Literacy: Letter-Sounds and Phonics

Phonics instruction aims to teach students to gain an understanding of the alphabetic principle, namely that the smallest sounds in speech (phonemes) have a direct, predictable relationship to the letters of the alphabet (graphemes). Through explicit and systematic teaching, students may begin to recognize familiar words, and decode new words (PRF, p. 11).
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INSTRUCTION: This activity promotes student's understanding of the correspondence between written letters and sounds in oral language. Students review the phoneme of each tree, as well as the different letter combinations that make that sound. This activity is effective as it draws attention towards all the ways the same sound can appear in print, as well as the ways the same letter combinations can produce different sounds based on the tree it is placed in.

INSTRUCTION: This activity promotes student's understanding of the correspondence between written letters and sounds in oral language. Students review the phoneme of each tree, as well as the different letter combinations that make that sound. This activity is effective as it draws attention towards all the ways the same sound can appear in print, as well as the ways the same letter combinations can produce different sounds based on the tree it is placed in.

INSTRUCTION: In this activity, students have a card with pictures of objects. The task is to choose an object, and fish for the correct beginning consonant for the name of that object. This activity is highly engaging, and is something that students can do independently. As well, it promotes student's understanding of the relationship between letter-sounds and printed letters.

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UNDERSTANDING & INSTRUCTION: This helped deepen my understanding of phonics, as children must learn that sounds are determined by letter patterns and not individual letters (p. 60). Many useful activities are outlined in chapter 5, including "Guess the Covered Word". Students are given a sentence with a word that only contains an initial consonant. This encourages students to think about what makes sense, as well as letters and sounds, to determine the missing word.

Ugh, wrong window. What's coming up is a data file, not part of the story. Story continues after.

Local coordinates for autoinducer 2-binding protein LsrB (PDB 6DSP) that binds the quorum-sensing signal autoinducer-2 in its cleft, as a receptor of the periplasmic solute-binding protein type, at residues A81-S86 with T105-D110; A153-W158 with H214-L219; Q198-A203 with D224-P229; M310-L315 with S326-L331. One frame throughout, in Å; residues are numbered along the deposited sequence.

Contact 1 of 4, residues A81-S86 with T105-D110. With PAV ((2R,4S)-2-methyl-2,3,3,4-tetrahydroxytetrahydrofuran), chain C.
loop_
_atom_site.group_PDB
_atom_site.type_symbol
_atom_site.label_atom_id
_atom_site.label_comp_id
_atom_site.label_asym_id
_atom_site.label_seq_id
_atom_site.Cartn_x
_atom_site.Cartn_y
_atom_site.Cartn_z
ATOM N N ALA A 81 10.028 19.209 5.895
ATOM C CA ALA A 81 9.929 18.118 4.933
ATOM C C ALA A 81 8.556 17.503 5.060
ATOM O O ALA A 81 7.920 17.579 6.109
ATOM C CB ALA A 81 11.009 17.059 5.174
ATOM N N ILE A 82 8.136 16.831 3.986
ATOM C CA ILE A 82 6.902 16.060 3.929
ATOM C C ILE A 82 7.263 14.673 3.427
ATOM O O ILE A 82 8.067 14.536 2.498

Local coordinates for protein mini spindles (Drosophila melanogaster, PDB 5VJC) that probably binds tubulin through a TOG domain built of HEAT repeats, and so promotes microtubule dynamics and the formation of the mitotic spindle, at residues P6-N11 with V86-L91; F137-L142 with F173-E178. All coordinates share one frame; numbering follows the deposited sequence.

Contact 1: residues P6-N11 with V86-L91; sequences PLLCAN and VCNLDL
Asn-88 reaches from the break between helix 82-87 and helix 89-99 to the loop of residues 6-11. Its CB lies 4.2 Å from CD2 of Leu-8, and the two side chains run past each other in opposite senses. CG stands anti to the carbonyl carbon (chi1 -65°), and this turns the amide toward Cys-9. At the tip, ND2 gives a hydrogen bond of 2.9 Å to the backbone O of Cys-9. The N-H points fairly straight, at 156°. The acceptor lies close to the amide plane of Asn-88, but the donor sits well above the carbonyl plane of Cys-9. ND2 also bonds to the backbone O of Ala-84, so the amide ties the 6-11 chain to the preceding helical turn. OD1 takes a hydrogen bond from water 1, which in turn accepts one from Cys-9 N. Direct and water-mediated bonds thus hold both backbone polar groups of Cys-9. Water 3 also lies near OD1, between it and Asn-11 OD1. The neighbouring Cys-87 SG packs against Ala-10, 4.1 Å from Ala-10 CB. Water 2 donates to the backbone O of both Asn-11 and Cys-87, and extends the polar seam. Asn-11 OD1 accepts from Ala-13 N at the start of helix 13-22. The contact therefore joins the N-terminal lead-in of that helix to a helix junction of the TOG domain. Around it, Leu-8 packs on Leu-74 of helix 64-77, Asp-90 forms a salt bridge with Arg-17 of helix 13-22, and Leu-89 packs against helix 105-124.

UNDERSTANDING & INSTRUCTION Chapter 5 of Classrooms that Work (Cunningham & Allington, discusses teaching phonics and spelling patterns. Authors provide detailed guidelines to implement effective instructional strategies and activities to teach spelling.

INSTRUCTION: This activity uses Jolly Phonics to spell by using previously taught letter actions and letter-sounds. The teacher will show students the action (representing a sound) and students record that letter on a piece of paper. This activity is great as it promotes the correspondence between phonemes and written letters by asking students to recognize the sound and write the letter. As well, the activity gives students meaningful practice of writing and spelling.

INSTRUCTION: By teaching students actions that they can use to remember letter sounds, they can begin to spell words correctly and efficiently. It provides students with an awareness of the relationship between letters and their sounds.

INSTRUCTION: In this activity, the teacher reviews the different sounds vowels make and uses examples of words that contain each one. For example, the short /a/ sound in apple sounds different from the long /a/ sound in ape. This is an effective activity for phonics instruction as it reviews the hardest speech sounds in print. It is important to expose students to examples of these so that they can have ample experience that they can eventually apply to reading.

INSTRUCTION: In this activity, the teacher reviews the different sounds vowels make and uses examples of words that contain each one. For example, the short /a/ sound in apple sounds different from the long /a/ sound in ape. This is an effective activity for phonics instruction as it reviews the hardest speech sounds in print. It is important to expose students to examples of these so that they can have ample experience that they can eventually apply to reading.

ASSESSMENT: The Informal Phonics Inventory is useful as it provides a way to monitor the acquisition of specific skills, and can be used as a screening tool for more focused instruction (p. 106). The test initially uses letters to assess skills with consonant sounds, digraphs and blends, then uses real words for short vowels in CVC words and long vowel digraphs. A recording chart is included to document student's acquired skills, and provides a comprehensive view of student progress.

Assessment for Reading Instruction, Second Edition (Solving Problems in the Teaching of Literacy)/Michael C. McKenna, Katherine A.

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